Another is that assassins know a thousand ways to kill you. The assassin doesn't just do a lot of damage, he knows many ways to do it. He can stick you with a knive in the back from hiding, or the belly from disguise or in the eye in a straight fight. He can poison you through your food, a hidden needle or a kiss. He can blow up your carriage, turn your bath into acid or electrecute you with your throne. If all the fails he smuggles flying piranas into your bathrobe. Mechanicaly, the assassin can just pick up a lot of different attacks, many of which I'd place in the realm of fantasy alchemy, as assassins would already be assumed to be an expert poiseners.

Opposite to the many ways an assassin can kill you, he is otherwhise not versatile. This sets my idea of an assassin really appart from the rogue, monk or ranger (the three classes I see him closest to). The assassin class has pretty much no ability outside of killing and getting away with it. Unless he really invests in backgrounds and themes, the has no idea how to defend someone, travel the wild, get on the good side of people, what monster does what and how to comprehend that feeling called love.

If we put that together we have a character with enourmous offensive power, but little resilience, and great mobility. He can have all kinds of mystic mojo through his class but doesn't have to. He's deadlier than a rogue or ranger, but lacks their mastery of skills.

Why not both?

The D&D assassin archetype probably can't be fully realized without its own class since it requires multiple unique class features.

I don't think that prevents the game from also having an assassin theme that fighters, rangers, rogues, or other classes could take to give them some assassin flavor without going the full-class route.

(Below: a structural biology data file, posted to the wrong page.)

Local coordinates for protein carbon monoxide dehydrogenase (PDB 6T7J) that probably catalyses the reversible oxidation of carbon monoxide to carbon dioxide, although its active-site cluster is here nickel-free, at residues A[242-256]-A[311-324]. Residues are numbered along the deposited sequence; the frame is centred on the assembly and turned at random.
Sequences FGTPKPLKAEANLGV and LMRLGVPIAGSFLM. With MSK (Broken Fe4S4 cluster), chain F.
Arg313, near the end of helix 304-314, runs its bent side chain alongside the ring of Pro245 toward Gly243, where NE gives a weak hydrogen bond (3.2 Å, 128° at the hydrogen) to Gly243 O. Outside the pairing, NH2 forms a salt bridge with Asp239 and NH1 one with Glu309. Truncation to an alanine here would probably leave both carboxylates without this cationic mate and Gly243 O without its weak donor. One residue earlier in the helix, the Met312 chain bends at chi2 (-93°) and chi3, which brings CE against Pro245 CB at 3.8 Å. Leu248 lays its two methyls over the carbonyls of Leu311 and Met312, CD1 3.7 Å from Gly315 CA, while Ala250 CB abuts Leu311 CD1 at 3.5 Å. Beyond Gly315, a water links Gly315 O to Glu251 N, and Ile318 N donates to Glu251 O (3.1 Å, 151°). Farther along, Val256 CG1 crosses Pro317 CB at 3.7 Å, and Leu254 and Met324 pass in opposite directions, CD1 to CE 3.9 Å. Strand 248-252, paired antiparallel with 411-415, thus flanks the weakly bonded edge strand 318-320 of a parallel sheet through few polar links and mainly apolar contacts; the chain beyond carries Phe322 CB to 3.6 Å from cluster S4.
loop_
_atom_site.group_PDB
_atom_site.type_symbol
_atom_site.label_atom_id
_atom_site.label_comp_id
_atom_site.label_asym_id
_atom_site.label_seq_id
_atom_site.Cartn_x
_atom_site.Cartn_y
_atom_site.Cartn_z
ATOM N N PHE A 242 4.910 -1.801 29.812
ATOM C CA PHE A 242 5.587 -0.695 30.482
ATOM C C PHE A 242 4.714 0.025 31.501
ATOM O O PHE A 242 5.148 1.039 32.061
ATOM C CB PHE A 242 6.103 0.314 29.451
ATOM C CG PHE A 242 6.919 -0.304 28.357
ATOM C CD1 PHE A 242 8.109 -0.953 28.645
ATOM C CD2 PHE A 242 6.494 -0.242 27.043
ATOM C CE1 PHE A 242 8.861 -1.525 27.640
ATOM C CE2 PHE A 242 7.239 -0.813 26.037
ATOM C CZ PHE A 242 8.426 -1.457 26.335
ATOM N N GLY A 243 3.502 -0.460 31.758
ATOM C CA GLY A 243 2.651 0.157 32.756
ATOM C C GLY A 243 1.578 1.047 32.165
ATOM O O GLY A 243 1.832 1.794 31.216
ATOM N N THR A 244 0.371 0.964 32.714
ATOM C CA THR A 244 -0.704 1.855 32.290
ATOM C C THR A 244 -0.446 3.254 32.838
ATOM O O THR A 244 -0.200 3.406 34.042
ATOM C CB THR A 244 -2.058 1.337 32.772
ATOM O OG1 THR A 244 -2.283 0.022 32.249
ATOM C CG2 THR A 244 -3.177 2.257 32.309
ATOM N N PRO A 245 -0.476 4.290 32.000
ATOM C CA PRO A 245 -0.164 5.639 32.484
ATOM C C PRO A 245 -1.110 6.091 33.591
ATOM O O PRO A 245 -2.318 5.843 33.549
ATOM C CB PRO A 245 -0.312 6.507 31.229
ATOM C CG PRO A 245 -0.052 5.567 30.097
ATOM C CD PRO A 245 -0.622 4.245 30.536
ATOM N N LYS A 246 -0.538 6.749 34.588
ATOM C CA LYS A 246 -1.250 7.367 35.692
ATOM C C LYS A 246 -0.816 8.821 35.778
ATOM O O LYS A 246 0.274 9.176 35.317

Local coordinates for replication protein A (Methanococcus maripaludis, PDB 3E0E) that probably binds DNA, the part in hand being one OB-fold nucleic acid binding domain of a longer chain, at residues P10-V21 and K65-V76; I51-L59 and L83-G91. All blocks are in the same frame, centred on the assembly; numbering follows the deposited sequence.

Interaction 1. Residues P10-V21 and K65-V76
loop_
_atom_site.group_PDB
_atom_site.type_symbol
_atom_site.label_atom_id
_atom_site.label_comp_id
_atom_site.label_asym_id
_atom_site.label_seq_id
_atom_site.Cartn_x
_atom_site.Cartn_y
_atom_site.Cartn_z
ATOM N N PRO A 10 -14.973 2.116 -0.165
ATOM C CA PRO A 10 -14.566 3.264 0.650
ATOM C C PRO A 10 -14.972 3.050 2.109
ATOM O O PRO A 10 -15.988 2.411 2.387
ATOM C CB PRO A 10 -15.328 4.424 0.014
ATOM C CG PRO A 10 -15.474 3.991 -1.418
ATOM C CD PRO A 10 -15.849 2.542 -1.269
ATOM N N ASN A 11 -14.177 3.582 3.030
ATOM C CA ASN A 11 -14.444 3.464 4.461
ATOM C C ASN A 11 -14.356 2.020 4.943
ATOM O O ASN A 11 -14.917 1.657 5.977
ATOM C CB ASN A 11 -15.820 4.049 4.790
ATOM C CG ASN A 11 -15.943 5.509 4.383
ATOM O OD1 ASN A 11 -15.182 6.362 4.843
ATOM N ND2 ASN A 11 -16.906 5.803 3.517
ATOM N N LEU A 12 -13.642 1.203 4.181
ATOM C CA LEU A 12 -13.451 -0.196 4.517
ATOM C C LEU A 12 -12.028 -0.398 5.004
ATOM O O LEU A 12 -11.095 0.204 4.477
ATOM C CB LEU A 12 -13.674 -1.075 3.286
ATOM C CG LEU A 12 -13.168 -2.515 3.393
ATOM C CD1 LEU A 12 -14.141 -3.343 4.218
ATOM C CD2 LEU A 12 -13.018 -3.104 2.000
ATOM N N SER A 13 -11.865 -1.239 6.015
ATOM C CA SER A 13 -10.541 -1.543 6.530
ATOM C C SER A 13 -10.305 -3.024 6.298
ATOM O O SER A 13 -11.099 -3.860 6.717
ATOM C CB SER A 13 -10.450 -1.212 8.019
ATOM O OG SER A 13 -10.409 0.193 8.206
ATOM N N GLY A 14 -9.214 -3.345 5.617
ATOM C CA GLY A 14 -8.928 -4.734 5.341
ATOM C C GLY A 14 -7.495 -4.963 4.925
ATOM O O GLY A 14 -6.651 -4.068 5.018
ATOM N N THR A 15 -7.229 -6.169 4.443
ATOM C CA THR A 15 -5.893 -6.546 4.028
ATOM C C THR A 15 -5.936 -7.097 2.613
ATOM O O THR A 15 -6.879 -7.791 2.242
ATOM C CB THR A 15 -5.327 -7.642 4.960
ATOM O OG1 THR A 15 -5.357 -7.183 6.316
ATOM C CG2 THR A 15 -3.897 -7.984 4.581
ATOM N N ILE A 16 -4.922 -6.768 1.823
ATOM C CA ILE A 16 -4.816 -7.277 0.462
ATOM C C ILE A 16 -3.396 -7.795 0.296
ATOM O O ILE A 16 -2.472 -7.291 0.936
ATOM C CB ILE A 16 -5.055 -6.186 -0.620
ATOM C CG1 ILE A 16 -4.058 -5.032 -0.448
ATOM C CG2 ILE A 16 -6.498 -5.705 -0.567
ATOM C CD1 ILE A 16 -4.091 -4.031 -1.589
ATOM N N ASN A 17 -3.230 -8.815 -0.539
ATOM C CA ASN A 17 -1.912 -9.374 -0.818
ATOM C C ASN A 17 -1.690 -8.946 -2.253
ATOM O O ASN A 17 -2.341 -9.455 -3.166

Come to think of it ... themes may be a way of accomplishing so limited forms of multi-classing.


This is the debate I've been having in the various paladin/ranger threads around. What makes a class a class? Since WotC is drawing a line between what is a class and what is simply a theme (as they've stated the avenger will be), where should that line be?

My opinion is that a class should be versatile enough to allow for multiple different build types that still "feel" like the original archetype of the class. It should also be unique enough from other classes that there is a reason for it to exist separately.

So let's examine those questions. Assassin meets the first requirement without a doubt. You have many different types of assassins in fiction. You have the archetypical assassin, hiding in the shadows and looking for the right moment to strike, pouncing out to do the most amount of damage possible and kill as quickly as possible to avoid any chance of a return strike. Then you have the hitman, someone tough who kills for money, using stealth and guile to gain advantages over opponents but not shying away from fighting a target toe-to-toe when needed. And you've got the mystical assassin/ninja who uses small magic tricks, spells, and supernatural abilities to gain an edge in combat to kill quickly and silently.

The second question though? I really don't think so. There's not enough unique about the assassin that requires it to be a class. Putting a fighter-based theme like slayer on the rogue class would give you the first type of assassin. Putting a rogue-based theme on the fighter like thief on the fighter and you have the hitman. Giving the rogue the arcane dabbler theme will possibly give them enough tricks to be the mystic ninja (depending on how the theme works at higher levels and if not, make one that does).

The assassin is thus not unique enough to be a class. Adding it as a class would just add complexity to the game for the sake of appeasing fans of the class (like me). It's not good game design, it's a marketing stunt aimed at grognards. If the class can't stand on its own and meet those requirements, it should not be a class.

And again, I love the assassin class. I think there's a lot of roleplaying fun to be had with them and though the mechanics have varied from decent to complete crap over the editions, I've still loved playing the class. But if I can't hold the classes I love (assassin, avenger) to the same standard I hold the classes I don't like as much (ranger, paladin) or outright loathe (druid), then I'm no better than any other grognard insisting that their opinion is the most important using emotional reasoning rather than rational arguments.